As a travel journalist I spend more time in five star hotels like many film star or bank managers. Someone else pays for that. Or the hotel offers the room for free – in exchange for some publicity. That is of course very nice, but also a little ironic. Because with the money I earn with this ‘dream job’, I will not be able to afford a five-star holiday myself. That also means that if I do a job without such sponsorship – and that happens regularly – I usually book a bed in a hostel. That costs me somewhere between 5 and 10 percent of the price of a ‘good’ hotel, and that difference taps quickly. So I often ended up in a dormitory directly from a sparkling suite.

Quite a transition, but is it bad? Not at all. The circumstances of my occasional somewhat bizarre existence between five and zero-star accommodation have given me the opportunity to see the pros and cons of both sides of the spectrum. People in hostels can often only dream of a five-star hotel, while people in five-star hotels will rarely wonder what can be fun at a hostel. Therefore, here are five reasons why, in my opinion, hostels can even be a better option – especially if you are traveling alone.

1.You make new friends quickly

No matter how beautiful the designer furniture in your five-star suite is, how delicious the breakfast is, how attentive the service is: if you travel alone you will sooner or later need a bit of human contact. In a hostel everything is focused on making friends quickly: you often share a room (although private rooms are usually also an option), and there is a social atmosphere in which everyone talks to each other in communal areas and kitchens. An appointment to have something to eat together or a day trip is usually made very quickly – you are not the only one who is in need of some company. Put that in front of a lonely stay in a restaurant between tables with loving couples – and the choice is made quickly as far as I’m concerned.

2.You are right in the middle of society

Five-star hotels are often designed to keep everyone as far away from everyday life as possible. You may wonder how long a stay in a safe bell of comfort and luxury must last before it becomes a golden cage. Why are you actually traveling? To experience the same as at home, or at least the same as in five-star hotels around the world?. But if you’re just a bit adventurous, or if your goal is to get some of a country and feel what it’s like to be part of daily life, then you would better select the hostel. Hostels are usually not part of a chain; more often they are run by a family, or there are a group of young people who are willing to offer you a look into their lives. You can use the kitchen, where you can get started with the ingredients from the local supermarket or from the local market. The staff is not constantly anxious to ensure that you do not stumble across a threshold, and you explain just as easily how you get to public transport, as by taxi.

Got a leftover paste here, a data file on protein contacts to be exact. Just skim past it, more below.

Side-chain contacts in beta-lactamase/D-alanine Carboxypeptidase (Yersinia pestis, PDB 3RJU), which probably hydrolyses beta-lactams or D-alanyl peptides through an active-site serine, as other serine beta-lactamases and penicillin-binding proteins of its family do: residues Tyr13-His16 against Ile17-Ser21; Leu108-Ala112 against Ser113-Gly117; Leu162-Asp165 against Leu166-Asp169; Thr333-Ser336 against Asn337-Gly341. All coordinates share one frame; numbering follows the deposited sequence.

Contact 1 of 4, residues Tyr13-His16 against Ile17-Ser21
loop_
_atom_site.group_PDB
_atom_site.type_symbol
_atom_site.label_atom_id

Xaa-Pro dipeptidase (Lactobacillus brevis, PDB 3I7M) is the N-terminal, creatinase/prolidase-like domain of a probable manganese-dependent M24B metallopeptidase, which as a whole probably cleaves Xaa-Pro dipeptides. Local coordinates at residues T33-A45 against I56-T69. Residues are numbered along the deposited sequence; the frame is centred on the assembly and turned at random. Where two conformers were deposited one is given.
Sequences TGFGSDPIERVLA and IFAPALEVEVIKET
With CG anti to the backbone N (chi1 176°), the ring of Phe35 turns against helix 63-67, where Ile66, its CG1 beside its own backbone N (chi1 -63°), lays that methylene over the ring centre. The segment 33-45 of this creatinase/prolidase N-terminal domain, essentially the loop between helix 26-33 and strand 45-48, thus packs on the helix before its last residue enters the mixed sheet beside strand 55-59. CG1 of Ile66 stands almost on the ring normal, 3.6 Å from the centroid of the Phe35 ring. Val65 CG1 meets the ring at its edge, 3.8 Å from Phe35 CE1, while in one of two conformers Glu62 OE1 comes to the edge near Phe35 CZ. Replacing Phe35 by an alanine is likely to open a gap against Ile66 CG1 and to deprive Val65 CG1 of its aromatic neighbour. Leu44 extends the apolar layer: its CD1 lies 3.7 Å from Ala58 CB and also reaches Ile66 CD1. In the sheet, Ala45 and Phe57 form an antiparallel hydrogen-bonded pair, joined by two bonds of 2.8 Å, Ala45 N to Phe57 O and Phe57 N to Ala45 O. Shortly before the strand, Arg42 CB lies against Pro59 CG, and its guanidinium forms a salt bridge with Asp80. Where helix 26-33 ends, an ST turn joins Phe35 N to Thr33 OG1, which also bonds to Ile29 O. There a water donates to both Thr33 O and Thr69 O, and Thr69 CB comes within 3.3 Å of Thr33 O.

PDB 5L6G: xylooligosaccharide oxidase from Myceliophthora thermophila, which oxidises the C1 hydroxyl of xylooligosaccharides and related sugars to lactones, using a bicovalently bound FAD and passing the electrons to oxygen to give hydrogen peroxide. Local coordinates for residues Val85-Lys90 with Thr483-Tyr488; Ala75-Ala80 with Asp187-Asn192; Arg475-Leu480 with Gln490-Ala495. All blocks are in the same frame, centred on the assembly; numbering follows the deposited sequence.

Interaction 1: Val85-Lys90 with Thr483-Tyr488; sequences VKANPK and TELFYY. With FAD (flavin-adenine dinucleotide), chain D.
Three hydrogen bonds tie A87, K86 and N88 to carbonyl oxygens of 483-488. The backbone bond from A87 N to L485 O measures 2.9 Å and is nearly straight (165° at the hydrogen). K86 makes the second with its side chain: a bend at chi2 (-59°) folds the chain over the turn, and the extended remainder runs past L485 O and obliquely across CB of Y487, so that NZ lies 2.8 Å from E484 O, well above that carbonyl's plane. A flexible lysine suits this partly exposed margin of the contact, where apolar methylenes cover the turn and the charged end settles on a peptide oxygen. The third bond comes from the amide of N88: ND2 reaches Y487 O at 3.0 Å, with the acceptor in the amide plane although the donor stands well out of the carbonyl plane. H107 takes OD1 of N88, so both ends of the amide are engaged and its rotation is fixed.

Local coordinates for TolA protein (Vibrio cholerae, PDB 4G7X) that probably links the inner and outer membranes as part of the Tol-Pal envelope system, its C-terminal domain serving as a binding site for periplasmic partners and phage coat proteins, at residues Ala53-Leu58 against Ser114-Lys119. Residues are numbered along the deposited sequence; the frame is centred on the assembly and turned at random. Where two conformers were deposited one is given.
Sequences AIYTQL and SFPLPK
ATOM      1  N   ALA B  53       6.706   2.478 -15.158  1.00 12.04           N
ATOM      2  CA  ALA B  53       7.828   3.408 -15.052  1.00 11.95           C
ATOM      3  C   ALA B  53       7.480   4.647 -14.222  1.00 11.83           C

3.Accommodation is (at least) ten times cheaper

This is, of course, an open door. But think about what it means. Accommodation is often the biggest cost of a holiday. If you have more time than money, you can go ten times as far with a stay in a hostel. That is ten times as many days on the beach. Ten times as much time to be able to run from one attraction to the other in a hurry, but also just sit down with a book on a couch or go to sleep. Ten times as much time to let chance happen: spontaneous encounters or finds are often the most memorable moments of a trip. And if you do not need that extra time, you save a box of money that you can spend on better restaurants or extra activities such as dance and language lessons, bungee jumps or helicopter flights – or just a bunch of cocktails.

4.One does not do money-making

In a hostel, extra facilities are cheap or free. Many five-star hotel, on the other hand, raises money to art: 20 euros for a day on the internet or 2 euros for washing one pair of socks are no exception. A mysterious supplement often rests on taxis that are brought in, and then there are all staff who keep their hands everywhere. Internet is always free in a hostel. There are facilities to do the laundry yourself, and if you want to do it yourself, there is often a launderette around the corner that it does for a grab penny, and you often have to bring it.

5.You have less hassle with internet

Admittedly, this depends very much on the country and the city where you travel. But my experience is that many five-star hotels have an extremely lousy Wi-Fi connection – which you often still have to pay for. Often the biggest problem is an impossible login system that is controlled by a third party, which regularly causes problems that take hours before they are resolved. Hostels often do not have the fastest connection, but problems are solved quickly because the modem is close and there is no need to wait for a system administrator who only knows how everything works. Moreover, hostels are usually frequented by a younger audience that simply does not accept a non-working Wi-Fi connection.